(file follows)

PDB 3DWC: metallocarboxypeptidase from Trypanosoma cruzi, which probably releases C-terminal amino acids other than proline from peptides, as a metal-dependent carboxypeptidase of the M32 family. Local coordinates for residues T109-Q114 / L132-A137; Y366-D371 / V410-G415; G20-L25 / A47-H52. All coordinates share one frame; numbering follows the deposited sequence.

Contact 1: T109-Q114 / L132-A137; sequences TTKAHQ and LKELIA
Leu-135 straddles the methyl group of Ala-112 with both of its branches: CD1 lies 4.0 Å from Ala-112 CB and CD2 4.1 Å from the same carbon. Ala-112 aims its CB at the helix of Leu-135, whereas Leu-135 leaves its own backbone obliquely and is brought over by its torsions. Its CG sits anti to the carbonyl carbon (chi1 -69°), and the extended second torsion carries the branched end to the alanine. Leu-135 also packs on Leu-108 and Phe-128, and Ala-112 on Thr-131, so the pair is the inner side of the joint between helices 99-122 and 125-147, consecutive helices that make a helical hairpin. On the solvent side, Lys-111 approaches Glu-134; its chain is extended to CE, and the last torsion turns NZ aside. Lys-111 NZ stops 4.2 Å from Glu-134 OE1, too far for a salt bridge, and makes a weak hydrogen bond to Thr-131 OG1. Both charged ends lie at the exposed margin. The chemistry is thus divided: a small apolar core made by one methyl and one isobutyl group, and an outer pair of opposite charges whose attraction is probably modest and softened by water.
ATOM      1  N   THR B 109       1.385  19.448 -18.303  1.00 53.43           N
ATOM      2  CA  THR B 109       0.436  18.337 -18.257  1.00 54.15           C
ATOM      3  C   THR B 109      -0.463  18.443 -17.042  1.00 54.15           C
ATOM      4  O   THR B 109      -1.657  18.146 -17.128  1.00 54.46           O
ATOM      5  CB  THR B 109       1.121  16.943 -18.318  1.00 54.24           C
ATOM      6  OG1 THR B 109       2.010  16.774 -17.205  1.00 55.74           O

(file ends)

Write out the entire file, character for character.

PDB 3DWC: metallocarboxypeptidase from Trypanosoma cruzi, which probably releases C-terminal amino acids other than proline from peptides, as a metal-dependent carboxypeptidase of the M32 family. Local coordinates for residues T109-Q114 / L132-A137; Y366-D371 / V410-G415; G20-L25 / A47-H52. All coordinates share one frame; numbering follows the deposited sequence.

Contact 1: T109-Q114 / L132-A137; sequences TTKAHQ and LKELIA
Leu-135 straddles the methyl group of Ala-112 with both of its branches: CD1 lies 4.0 Å from Ala-112 CB and CD2 4.1 Å from the same carbon. Ala-112 aims its CB at the helix of Leu-135, whereas Leu-135 leaves its own backbone obliquely and is brought over by its torsions. Its CG sits anti to the carbonyl carbon (chi1 -69°), and the extended second torsion carries the branched end to the alanine. Leu-135 also packs on Leu-108 and Phe-128, and Ala-112 on Thr-131, so the pair is the inner side of the joint between helices 99-122 and 125-147, consecutive helices that make a helical hairpin. On the solvent side, Lys-111 approaches Glu-134; its chain is extended to CE, and the last torsion turns NZ aside. Lys-111 NZ stops 4.2 Å from Glu-134 OE1, too far for a salt bridge, and makes a weak hydrogen bond to Thr-131 OG1. Both charged ends lie at the exposed margin. The chemistry is thus divided: a small apolar core made by one methyl and one isobutyl group, and an outer pair of opposite charges whose attraction is probably modest and softened by water.
ATOM      1  N   THR B 109       1.385  19.448 -18.303  1.00 53.43           N
ATOM      2  CA  THR B 109       0.436  18.337 -18.257  1.00 54.15           C
ATOM      3  C   THR B 109      -0.463  18.443 -17.042  1.00 54.15           C
ATOM      4  O   THR B 109      -1.657  18.146 -17.128  1.00 54.46           O
ATOM      5  CB  THR B 109       1.121  16.943 -18.318  1.00 54.24           C
ATOM      6  OG1 THR B 109       2.010  16.774 -17.205  1.00 55.74           O